Good Bread & Good For You
"I eat NightOwl Bread every day. Mom says it builds strong brain and hair cells!!!!"
Good luck on yur new business!! Your Friend-and Loyal Customer,
What makes bread so good and good for you?
Bread is the result of the fermentation of complex carbohydrates (starch sugar) of wheat or other types of cereal such as rye, spelt, kamut, oat, buckwheat, barley etc. As in wine or beer, the fermentation transforms the sugar into alcohol and carbonic gas.
The flour's sugar or starch (complex carbohydrates) during fermentation, give off organic acids rather than alcohol, which in turn evaporate during baking. Yeast is needed to start any type of fermentation; yeasts used for bread making are those found naturally in unbleached and untreated flours or bakers yeast, which is obtained by accelerated development on molasses.
In the first, we obtain a sourdough bread, in the second, a yeasted bread. In both cases the yeasts working are the same micro-organisms. The only difference is, baker's yeast has much more of these micro-organisms than natural flour can ever have; it's action is triple that of sourdough's.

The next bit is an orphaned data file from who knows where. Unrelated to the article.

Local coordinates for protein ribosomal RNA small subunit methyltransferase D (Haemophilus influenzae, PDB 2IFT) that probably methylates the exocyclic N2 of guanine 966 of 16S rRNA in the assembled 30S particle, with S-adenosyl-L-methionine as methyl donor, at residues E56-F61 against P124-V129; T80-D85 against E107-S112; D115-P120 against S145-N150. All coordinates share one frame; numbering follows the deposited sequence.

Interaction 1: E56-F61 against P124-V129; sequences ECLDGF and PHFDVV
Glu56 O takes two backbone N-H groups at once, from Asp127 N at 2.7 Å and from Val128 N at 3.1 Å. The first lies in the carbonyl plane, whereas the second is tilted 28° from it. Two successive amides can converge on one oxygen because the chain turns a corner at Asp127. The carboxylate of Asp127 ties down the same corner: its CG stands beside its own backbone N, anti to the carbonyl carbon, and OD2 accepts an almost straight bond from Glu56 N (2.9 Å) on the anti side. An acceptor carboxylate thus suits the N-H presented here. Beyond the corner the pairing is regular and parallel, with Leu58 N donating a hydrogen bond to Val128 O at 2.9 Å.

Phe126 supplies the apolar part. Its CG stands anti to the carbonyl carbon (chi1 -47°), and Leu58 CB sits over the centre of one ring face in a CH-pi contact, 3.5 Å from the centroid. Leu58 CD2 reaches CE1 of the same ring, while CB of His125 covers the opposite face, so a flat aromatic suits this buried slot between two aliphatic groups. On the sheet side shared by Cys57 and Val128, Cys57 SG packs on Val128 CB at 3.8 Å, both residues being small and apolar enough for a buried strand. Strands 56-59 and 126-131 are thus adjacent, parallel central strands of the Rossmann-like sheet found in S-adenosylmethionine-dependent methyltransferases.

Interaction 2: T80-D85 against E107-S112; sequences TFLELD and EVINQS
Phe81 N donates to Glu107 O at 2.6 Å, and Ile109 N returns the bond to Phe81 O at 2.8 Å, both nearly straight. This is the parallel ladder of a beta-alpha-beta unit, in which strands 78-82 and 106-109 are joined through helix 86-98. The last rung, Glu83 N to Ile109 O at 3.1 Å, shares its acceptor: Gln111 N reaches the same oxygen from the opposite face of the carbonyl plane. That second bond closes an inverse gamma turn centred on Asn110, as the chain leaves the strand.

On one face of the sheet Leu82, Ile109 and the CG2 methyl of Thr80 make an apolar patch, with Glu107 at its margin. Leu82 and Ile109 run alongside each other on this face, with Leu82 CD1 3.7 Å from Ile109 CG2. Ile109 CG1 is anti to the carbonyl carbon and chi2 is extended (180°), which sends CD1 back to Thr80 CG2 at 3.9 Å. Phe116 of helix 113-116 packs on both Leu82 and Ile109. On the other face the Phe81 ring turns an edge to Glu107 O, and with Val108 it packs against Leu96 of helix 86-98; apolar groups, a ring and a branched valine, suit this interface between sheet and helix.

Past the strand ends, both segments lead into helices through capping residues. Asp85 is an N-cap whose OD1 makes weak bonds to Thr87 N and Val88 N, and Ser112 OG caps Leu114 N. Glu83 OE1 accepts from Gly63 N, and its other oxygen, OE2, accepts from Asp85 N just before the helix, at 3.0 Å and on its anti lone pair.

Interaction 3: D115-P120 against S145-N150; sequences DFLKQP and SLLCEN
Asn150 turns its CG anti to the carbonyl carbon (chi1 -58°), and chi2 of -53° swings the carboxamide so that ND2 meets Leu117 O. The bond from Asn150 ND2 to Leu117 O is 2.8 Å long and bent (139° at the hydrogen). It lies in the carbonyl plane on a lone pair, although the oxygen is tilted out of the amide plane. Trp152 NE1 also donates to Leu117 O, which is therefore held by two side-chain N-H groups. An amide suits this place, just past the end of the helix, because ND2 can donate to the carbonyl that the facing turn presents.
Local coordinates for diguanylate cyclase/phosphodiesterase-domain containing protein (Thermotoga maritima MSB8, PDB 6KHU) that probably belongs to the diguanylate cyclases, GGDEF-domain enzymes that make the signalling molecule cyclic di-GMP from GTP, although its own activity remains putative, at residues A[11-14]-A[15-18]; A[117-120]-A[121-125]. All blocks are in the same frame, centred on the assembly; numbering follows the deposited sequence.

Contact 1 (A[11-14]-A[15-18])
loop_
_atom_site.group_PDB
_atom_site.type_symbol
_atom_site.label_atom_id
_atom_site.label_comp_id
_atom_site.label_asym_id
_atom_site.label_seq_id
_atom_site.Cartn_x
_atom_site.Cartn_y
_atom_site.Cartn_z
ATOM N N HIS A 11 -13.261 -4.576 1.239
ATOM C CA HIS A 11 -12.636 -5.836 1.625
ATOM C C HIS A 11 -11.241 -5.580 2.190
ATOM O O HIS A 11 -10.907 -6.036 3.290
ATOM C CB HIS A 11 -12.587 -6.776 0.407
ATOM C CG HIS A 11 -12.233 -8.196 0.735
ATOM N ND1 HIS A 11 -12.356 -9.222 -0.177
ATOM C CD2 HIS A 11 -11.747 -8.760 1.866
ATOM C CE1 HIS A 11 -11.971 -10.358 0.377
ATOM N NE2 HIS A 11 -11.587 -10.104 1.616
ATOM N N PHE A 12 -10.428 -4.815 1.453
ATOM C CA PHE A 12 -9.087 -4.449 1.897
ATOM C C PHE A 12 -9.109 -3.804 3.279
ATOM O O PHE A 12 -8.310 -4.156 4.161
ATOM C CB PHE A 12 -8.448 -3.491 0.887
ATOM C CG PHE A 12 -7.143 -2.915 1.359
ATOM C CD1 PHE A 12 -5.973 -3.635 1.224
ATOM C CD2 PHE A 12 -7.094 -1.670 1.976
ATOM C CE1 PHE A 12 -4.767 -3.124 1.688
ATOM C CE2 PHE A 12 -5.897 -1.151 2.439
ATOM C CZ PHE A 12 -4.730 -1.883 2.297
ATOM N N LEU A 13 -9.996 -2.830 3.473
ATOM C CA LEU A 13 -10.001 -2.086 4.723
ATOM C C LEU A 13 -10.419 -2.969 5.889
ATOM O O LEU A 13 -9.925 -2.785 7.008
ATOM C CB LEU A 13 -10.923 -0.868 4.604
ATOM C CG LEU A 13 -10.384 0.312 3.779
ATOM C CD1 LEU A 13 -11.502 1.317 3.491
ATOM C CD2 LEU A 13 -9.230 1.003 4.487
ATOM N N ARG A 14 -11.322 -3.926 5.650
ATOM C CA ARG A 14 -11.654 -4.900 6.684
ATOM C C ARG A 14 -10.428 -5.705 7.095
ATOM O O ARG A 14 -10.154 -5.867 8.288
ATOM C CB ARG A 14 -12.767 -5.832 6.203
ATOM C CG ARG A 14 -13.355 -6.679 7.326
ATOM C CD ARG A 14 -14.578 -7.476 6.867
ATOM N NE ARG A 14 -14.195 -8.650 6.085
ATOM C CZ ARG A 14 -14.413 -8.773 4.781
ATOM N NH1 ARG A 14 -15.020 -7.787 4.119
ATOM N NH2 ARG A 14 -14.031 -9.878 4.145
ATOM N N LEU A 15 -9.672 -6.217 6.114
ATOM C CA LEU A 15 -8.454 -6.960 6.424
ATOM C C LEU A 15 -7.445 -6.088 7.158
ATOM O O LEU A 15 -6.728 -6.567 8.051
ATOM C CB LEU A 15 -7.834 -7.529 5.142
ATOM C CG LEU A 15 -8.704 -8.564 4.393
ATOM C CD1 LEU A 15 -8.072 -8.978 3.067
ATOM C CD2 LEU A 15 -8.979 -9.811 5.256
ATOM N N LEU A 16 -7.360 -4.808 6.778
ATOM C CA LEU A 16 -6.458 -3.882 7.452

Contrary to popular belief, yeasted bread is not less natural than is sourdough bread, on the other hand sourdough taking a much longer time to develop generates more organic acids which impart the bread with a 'sour' taste that people love so much.
Finally, there exists intermediary ways to making bread which encompasses the two basic techniques: the sourdough/yeast method (mixed sourdough method) or the fermented dough method.
Bread quality (taste, texture, conservation, digestibility) is directly proportional to the time of fermentation: the faster the fermentation period (when a large quantity of yeast is required), the result is a poor tasting bread, harder to digest and certainly it will lose its freshness within 24 hours or less.
A good bread is always the result of a long fermentation, whether it be a sourdough or made with fresh yeast (only a small amount, but let to rise for a long period of time). In short, bread is characterized by the cereal with which it is made of and by the method used in order to make it.
Another Unsolicited Testimonial...
"Albert's mom is correct about the stronger bones. Just look at me. Must be all that goodness Bill puts into his bread. "
- Jimmy Hoffa